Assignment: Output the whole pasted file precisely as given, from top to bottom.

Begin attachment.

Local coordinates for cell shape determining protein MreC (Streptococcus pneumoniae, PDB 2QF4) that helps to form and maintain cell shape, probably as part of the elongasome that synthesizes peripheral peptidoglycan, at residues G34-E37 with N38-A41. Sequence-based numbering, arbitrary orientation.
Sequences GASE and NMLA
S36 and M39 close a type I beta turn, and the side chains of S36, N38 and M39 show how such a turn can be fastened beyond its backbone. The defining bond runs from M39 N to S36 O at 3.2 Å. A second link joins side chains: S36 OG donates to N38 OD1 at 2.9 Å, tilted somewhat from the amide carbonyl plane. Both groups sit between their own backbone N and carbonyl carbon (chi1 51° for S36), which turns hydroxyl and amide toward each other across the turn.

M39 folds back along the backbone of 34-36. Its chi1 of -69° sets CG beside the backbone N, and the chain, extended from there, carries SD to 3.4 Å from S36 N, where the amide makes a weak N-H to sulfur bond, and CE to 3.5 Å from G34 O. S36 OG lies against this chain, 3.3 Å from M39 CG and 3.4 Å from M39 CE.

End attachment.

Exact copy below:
Local coordinates for cell shape determining protein MreC (Streptococcus pneumoniae, PDB 2QF4) that helps to form and maintain cell shape, probably as part of the elongasome that synthesizes peripheral peptidoglycan, at residues G34-E37 with N38-A41. Sequence-based numbering, arbitrary orientation.
Sequences GASE and NMLA
S36 and M39 close a type I beta turn, and the side chains of S36, N38 and M39 show how such a turn can be fastened beyond its backbone. The defining bond runs from M39 N to S36 O at 3.2 Å. A second link joins side chains: S36 OG donates to N38 OD1 at 2.9 Å, tilted somewhat from the amide carbonyl plane. Both groups sit between their own backbone N and carbonyl carbon (chi1 51° for S36), which turns hydroxyl and amide toward each other across the turn.

M39 folds back along the backbone of 34-36. Its chi1 of -69° sets CG beside the backbone N, and the chain, extended from there, carries SD to 3.4 Å from S36 N, where the amide makes a weak N-H to sulfur bond, and CE to 3.5 Å from G34 O. S36 OG lies against this chain, 3.3 Å from M39 CG and 3.4 Å from M39 CE.